Hockey is known for it’s fistfights. In many video games, such as NHL Blitz, fighting is an enjoyable mini game. However, in baseball, players don’t skate upon frozen water. Instead, the skates are replaced by cleats, the sticks replaced with gloves, and bats, and the puck substituted for a baseball. Therefore, when benches clear and blows are exchanged, it is a much rarer, and sometimes more treasured, moment. One such incident occurred on July 27, 1979. A summer night game in Wisconsin was being played between the Bombers and the Milwaukee Brewers. During that night, in the top of the fourth inning, Reggie Jackson stepped into the batters’ box. Brewers hurler Mike Caldwell was on the mound. The veteran pitcher had become known as a Yankee killer the year before when he pitched three shutouts against the ’78 Yankees. The game was already tight, the score was 1-1 after a Yankees run in the top of the first and the Brewers’ matching the score in the bottom of the same inning with a solo shot from Cecil Cooper. Said homer was met with a warning pitch from incensed Yankee starter Ed Figueroa with Cooper’s next at bat in the third inning. In retaliation, Mike Caldwell sent a brushback pitch to Mr. October. Jackson showed no reaction, and the count eventually went to two-and-two. The subsequent pitch brushed Reggie on the chin, causing the future Hall of Famer to topple over backwards. Jackson simply soldiered on, dusting himself off. The next pitch was a curve that Jackson popped up for an out. After that, the battle was joined, with Jackson throwing his bat near the pitcher’s mound. The reactions of both sides to the flying wood are clearly seen in the above photo.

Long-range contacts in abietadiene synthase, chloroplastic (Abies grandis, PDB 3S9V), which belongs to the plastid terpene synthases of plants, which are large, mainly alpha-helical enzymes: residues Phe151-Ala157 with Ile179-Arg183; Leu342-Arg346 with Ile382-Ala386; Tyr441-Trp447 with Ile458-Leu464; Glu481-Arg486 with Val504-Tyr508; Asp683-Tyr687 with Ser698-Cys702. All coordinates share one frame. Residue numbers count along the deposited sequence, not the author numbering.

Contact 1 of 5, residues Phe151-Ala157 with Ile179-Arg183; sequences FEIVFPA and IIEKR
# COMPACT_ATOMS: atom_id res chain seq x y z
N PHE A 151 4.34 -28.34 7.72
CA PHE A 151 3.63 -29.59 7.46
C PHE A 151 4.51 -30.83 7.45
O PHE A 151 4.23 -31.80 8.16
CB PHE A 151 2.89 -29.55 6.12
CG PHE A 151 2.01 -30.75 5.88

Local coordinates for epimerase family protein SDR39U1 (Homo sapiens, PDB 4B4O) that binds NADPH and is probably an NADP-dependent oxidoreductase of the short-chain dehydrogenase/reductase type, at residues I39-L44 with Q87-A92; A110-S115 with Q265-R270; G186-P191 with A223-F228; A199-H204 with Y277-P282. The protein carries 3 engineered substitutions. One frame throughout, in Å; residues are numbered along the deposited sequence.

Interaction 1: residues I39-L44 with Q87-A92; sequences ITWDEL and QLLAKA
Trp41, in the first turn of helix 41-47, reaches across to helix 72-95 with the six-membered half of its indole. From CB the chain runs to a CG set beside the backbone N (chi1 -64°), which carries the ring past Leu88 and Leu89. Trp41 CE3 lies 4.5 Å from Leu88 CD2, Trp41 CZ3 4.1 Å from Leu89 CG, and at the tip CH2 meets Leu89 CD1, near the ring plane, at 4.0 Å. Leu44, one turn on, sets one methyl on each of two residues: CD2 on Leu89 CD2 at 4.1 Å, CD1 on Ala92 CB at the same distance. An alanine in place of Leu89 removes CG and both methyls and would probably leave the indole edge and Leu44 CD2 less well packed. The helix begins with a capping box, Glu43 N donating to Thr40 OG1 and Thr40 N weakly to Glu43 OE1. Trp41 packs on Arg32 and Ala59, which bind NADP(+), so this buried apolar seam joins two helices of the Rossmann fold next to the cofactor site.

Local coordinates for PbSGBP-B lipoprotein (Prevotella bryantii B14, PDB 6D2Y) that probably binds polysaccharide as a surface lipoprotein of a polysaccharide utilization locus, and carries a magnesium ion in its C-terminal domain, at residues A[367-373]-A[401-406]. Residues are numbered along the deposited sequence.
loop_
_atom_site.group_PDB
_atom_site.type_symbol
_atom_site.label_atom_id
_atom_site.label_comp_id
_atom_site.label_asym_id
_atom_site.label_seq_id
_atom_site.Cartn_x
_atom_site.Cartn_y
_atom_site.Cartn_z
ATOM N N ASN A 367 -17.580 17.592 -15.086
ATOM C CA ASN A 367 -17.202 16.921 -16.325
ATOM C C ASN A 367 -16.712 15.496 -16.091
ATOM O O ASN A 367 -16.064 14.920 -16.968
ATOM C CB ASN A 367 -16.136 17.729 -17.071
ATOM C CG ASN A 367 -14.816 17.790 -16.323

15. Billy Martin Kicks the Dirt